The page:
Exoskeletons that assist leg movement show promise for enhancing personal mobility but have yet to provide real-world benefits. In research laboratories, exoskeletons can increase walking speed and reduce the energy required to walk, but these benefits have not yet translated to real-world conditions.
For years, researchers from the Stanford Biomechatronics Laboratory have captured imaginations with their exoskeleton emulators – lab-based robotic devices that help wearers walk and run faster, with less effort. The team has now unveiled its first untethered exoskeleton for use beyond the lab. This robotic boot adjusts the level of its assistance on the fly and offers a speed boost equivalent to “taking off a 30-pound (13.6 kg) backpack.”
The boot-like exoskeleton has a motor that works with calf muscles to give the wearer an extra push with every step. This push is personalized thanks to a machine-learning-based model that was trained through years of work using emulators.
Most existing exoskeletons are designed using a combination of intuition or biomimicry, but people are too complicated and diverse for that to work well. To solve this problem, the team relied on their exoskeleton emulators – large, immobile, expensive lab setups that can rapidly test how best to assist people and discover the blueprints for effective portable devices to use outside the lab.
By hooking subjects up to these emulators, the researchers collected motion and energy expenditure data to understand how the way a person walks with the exoskeleton relates to how much energy they are using. These data revealed the relative benefits of different kinds of assistance offered by the emulator. It also informed a machine-learning model that the real-world exoskeleton now uses to adapt to each wearer. Unlike the emulator, the untethered exoskeleton can monitor movement using only inexpensive wearable sensors integrated into the boot.
When a person is first using the exoskeleton, it provides a slightly different pattern of assistance each time the person walks. In addition, the machine-learning model determines how to better assist the person the next time they walk by measuring the resulting motion. It takes only about one hour of walking for the exoskeleton to customize to a new user. In tests, the researchers found their exoskeleton exceeded their expectations.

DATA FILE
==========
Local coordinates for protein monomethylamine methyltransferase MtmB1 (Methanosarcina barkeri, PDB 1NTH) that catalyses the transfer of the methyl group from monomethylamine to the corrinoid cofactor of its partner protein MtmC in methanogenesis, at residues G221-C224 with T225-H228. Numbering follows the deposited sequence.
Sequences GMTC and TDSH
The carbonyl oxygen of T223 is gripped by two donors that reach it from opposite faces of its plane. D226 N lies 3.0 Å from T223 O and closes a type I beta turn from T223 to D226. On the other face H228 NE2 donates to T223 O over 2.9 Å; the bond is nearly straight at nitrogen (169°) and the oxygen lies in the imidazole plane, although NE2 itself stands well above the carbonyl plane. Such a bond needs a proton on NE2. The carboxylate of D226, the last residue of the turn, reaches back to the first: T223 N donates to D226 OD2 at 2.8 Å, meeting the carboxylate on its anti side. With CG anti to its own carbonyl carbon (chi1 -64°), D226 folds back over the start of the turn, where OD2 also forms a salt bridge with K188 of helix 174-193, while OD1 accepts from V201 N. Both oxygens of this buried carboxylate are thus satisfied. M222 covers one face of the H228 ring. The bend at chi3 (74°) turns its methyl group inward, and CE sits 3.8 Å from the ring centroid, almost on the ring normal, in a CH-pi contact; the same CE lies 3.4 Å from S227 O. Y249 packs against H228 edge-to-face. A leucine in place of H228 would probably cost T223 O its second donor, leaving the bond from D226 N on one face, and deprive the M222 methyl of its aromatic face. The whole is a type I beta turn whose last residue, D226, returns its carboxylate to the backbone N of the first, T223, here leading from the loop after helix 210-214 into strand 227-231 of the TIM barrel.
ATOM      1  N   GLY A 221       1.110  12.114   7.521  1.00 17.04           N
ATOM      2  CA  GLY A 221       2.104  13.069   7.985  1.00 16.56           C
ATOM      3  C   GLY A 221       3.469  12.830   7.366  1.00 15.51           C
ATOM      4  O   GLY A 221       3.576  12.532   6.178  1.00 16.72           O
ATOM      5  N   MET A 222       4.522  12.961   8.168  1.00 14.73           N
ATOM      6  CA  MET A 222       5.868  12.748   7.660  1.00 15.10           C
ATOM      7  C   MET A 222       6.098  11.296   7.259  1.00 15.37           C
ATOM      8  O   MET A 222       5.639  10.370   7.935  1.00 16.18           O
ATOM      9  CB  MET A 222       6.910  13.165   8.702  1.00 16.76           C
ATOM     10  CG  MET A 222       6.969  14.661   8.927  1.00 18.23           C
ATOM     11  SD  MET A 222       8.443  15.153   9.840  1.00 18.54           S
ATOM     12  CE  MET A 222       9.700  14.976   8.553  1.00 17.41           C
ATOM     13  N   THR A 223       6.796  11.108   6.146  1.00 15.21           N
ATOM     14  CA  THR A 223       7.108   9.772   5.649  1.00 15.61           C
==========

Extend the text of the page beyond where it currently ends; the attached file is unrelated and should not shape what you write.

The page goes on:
“Optimized assistance allowed people to walk 9% faster with 17% less energy expended per distance traveled, compared to walking in normal shoes. These are the largest improvements in the speed and energy of economy walking of any exoskeleton to date,” said Steve Collins, associate professor of mechanical engineering who leads the Stanford Biomechatronics Laboratory. “In direct comparisons on a treadmill, our exoskeleton provides about twice the reduction in effort of previous devices.”
The researchers next plan to see what it can do for the target demographic: older adults and people who are beginning to experience mobility decline due to disability. They are also planning to design variations that improve balance and reduce joint pain and to work with commercial partners to turn the device into a product.
- Patrick Slade, Mykel J. Kochenderfer, Scott L. Delp and Steven H. Collins. Personalizing exoskeleton assistance while walking in the real world. Nature, 2022; DOI: 10.1038/s41586-022-05191-1